They endured weather, police batons, tear gas and bullets to become the most effective genre of Pakistan’s diehard, fearless and motivated tigers. They learned street tactics as they grew. Dharna 2 proved them adept in the fieldcraft of infiltration, evading barricades and turning up in huge numbers with an element of surprise. A relentless generation was taking shape. Moving in this highly charged sea of emotions; my mind went back seven decades. Yes, it must have been similar emotions and desires. A new party under Qaid e Azam was storming India and Lahore; the heart of Punjab was the testing ground.
As my father Lal Din Sharaf’s diary records, it was a mammoth crowd, perhaps even bigger than the one I saw. They came on trains, buses, carts, bicycles, tongas and on foot from all over British India; from as far as Bengal, Bihar, Assam, Mysore, Junagadh, Kashmir, Gilgit, Karachi, and Balochistan. A day later, the Lahore Resolution spitefully called the Pakistan Resolution was resolved. Seven years later Pakistan was carved out of India leading to the worst migration genocide of history.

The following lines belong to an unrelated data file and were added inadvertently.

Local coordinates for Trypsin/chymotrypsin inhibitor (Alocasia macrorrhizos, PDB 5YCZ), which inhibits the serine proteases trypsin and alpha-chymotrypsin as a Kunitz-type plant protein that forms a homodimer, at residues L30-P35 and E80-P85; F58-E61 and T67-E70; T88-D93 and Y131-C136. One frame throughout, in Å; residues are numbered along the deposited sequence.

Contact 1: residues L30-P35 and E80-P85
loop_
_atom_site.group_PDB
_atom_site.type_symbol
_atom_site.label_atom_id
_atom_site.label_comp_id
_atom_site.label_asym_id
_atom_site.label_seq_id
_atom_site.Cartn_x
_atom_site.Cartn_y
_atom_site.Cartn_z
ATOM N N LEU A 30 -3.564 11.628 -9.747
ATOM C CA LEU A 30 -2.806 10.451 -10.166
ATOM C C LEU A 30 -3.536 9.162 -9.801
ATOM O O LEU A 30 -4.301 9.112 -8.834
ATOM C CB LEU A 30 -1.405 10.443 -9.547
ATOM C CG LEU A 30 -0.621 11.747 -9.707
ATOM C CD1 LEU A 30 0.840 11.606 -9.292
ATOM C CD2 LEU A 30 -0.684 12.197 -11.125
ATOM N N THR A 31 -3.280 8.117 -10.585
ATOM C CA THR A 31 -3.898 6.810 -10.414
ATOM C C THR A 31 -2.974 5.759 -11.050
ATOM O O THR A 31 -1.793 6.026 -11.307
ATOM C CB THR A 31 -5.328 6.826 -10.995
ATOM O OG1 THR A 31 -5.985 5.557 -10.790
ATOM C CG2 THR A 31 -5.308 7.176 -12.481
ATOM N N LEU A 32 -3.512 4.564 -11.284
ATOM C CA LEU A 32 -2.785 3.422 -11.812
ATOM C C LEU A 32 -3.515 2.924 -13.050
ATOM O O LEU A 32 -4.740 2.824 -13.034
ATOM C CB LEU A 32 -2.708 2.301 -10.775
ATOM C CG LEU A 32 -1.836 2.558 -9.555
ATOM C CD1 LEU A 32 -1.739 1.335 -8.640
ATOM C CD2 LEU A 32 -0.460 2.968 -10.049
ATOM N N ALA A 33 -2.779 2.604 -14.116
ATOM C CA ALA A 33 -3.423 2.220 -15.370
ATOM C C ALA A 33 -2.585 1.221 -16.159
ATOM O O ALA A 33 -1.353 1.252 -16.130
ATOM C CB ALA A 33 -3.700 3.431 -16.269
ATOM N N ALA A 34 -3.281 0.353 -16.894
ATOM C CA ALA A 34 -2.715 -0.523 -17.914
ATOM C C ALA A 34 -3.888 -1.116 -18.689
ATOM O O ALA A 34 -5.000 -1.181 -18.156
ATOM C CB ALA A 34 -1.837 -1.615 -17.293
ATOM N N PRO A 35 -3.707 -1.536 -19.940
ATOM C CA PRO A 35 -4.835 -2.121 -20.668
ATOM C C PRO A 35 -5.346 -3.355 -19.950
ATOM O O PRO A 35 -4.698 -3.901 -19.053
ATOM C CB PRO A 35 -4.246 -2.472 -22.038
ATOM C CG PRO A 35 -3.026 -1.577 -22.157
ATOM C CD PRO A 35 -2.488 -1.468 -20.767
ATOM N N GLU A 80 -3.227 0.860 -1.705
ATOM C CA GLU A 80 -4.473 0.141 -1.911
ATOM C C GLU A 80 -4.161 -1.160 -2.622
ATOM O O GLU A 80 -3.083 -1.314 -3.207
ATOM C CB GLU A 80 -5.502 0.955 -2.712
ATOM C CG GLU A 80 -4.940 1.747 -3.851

Many in those hapless caravans repeatedly attacked by activists of the Rashtriya Swayamsevak Sangh and their ilk maimed and devoid of blood kept asking, ‘has Pakistan come?’ Seven years in 1940-1947 and 2011-2018 are similar. Some say it is the lucky number. To me it is an ordained miracle. Yes, Pakistan has come! At the park, the early birds poured and sank like a whirlpool around the historic minaret, coloring the huge public park with patches of red. Those who could not find space turned on their laptops connected to flat screens and watched the hysteria on jam-packed roads. Shopkeepers put their televisions on the roadside for public display.